Biden described what happened to Till as “barbaric,” while Harris described it as “an act of astonishing violence.” In August 1955, Mamie Till-Mobley put her only son on a train to Mississippi, warning him that the state was a boiling pot of racism. She reminded Emmett, who had grown up in Chicago, that he should be careful around White people and to obey his uncle.

The Rev. Wheeler Parker Jr., Till’s cousin, says the family was hesitant.

“They did not want Emmett to go,” said Parker, the author of “A Few Days Full of Trouble: Revelations on the Journey to Justice for My Cousin and Best Friend, Emmett Till.” “To understand that, you had to go back to 1955 and the conditions that were in America, and especially in the South.”

On Aug. 24, 1955, Emmett and his cousins decided to buy candy and snacks at Bryant’s Grocery and Meat Market in Money, Miss. Parker says he remembers thinking as Emmett entered the store, “I hope he got his language right.”

As they left, Carolyn Bryant, the store clerk, walked out front. “Emmett loved to make people laugh, and so he whistled,” Parker said.

Parker said he was stunned. “He gave the wolf whistle and we could not believe it,” he said. “If there was any way possible, we would have disappeared. We knew that he had violated the Southern mores. That was not good at all. So we all made a beeline for the car.”

A few nights later, Carolyn Bryant’s husband, Roy Bryant, and his half brother, J.W. Milam, drove to the home of Emmett’s great-uncle, Mose Wright, and demanded that Emmett come out.

The men pulled Emmett from his bed and tussled over Emmett wanting to put on his shoes, Parker said. They marched Emmett out of the house and told his grandfather they “would bring him back if he wasn’t the one,” he recalled. “My grandfather said he heard a light voice, like a woman’s voice, who said, ‘That’s the one.’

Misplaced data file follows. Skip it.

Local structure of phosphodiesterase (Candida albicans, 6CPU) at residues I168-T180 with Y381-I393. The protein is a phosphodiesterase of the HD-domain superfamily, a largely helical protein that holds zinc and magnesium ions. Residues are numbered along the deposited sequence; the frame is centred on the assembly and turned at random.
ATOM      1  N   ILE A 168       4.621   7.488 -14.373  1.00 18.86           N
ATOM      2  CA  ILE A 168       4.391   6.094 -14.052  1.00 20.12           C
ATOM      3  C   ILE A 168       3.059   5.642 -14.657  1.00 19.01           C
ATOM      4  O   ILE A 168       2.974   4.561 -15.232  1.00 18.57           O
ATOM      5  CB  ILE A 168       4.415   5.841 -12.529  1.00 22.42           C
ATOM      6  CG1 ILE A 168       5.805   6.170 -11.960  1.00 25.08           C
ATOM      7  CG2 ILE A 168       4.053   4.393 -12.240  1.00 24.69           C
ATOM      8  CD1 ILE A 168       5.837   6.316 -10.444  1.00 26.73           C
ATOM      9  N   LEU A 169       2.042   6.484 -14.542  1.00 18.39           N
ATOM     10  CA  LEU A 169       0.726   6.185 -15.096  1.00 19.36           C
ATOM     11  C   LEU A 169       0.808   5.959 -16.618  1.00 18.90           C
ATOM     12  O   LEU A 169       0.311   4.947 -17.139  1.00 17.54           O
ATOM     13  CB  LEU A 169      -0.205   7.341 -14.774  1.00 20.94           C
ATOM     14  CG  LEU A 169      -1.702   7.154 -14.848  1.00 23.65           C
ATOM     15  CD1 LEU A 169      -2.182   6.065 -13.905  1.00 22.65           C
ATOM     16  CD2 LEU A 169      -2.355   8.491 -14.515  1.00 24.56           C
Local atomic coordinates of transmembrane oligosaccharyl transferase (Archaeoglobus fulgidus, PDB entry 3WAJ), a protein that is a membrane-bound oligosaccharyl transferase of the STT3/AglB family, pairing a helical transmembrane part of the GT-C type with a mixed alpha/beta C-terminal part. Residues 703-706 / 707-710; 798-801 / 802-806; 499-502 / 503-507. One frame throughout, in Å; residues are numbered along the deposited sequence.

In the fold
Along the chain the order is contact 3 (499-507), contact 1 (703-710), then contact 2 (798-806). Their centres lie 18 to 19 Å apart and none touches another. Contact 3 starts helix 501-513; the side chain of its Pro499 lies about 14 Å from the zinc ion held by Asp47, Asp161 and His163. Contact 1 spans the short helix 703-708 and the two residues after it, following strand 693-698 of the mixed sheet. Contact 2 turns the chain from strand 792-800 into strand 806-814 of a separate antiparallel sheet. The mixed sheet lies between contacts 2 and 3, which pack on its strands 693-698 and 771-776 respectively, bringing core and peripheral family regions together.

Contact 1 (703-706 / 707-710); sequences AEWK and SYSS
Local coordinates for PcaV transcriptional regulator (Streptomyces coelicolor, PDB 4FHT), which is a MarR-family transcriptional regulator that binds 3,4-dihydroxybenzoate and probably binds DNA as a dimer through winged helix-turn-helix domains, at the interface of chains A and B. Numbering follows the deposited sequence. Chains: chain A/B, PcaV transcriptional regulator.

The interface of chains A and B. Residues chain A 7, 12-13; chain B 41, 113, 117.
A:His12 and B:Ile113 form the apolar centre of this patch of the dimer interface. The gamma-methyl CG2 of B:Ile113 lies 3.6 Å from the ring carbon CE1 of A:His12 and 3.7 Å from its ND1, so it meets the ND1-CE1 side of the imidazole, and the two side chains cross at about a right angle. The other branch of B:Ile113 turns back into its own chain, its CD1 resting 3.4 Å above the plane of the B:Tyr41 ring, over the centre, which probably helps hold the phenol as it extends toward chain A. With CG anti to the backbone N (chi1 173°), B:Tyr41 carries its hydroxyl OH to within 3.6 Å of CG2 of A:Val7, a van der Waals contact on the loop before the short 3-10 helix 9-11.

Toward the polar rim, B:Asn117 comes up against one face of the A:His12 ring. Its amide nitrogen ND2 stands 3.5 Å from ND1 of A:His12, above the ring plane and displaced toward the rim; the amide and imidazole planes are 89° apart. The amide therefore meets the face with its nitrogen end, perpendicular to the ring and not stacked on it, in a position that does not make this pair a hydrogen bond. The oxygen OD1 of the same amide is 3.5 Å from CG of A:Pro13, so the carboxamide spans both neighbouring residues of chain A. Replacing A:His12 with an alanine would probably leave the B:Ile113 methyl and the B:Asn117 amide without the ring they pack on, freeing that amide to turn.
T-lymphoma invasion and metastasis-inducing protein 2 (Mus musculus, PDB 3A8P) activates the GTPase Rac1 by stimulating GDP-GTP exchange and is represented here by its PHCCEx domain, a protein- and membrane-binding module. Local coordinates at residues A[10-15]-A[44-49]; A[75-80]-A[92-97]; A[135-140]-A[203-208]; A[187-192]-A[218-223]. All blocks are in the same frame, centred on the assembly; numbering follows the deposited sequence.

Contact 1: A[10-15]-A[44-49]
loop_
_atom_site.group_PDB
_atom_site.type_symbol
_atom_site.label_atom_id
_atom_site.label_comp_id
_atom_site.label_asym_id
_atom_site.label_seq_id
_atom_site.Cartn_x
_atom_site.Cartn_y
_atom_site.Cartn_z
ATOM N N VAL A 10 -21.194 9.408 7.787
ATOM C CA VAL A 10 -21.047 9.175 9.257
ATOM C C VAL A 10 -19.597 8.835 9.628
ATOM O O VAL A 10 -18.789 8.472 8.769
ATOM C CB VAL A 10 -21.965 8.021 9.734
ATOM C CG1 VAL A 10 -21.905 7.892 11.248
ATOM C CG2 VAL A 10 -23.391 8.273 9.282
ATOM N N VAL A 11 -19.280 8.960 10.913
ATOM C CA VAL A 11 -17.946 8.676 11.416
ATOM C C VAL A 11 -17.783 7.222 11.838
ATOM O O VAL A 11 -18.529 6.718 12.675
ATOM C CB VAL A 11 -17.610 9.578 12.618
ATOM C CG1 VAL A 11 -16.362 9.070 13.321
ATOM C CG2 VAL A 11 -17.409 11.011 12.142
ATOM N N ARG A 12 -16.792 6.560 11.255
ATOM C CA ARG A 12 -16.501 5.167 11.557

“That was the last time we saw him alive.”

Three days later, on Aug. 31, 1955, Emmett’s body was pulled from the Tallahatchie River. He had been brutally tortured, beaten and fatally shot. His skull was crushed, one eye was dislodged, and a cotton-gin fan was tied around his neck with barbed wire.

Till-Mobley, Till’s mother, demanded that his battered and bloated body be returned home to Chicago, where she then opened his casket during his wake and funeral to “let the world see” what hatred and racism had done to her only son.

What happened that night is something everybody needs to know, Parker said. The national monument, he said, will help people understand the racist terror they faced in the South. “The things they were afraid could happen,” he said, “were exactly what happened.”

“This new national monument is the physical evidence and a living testimony to the legacy of one family whose unimaginable tragedy led our nation one step closer to the arc of justice,” said Brent Leggs, executive director of the African American Cultural Heritage Action Fund and senior vice president of the National Trust for Historic Preservation. “We encourage the world to learn from this history, reckon with what caused harm and continue the work to prevent the same trauma from ever happening again.”

This post appeared first on The Washington Post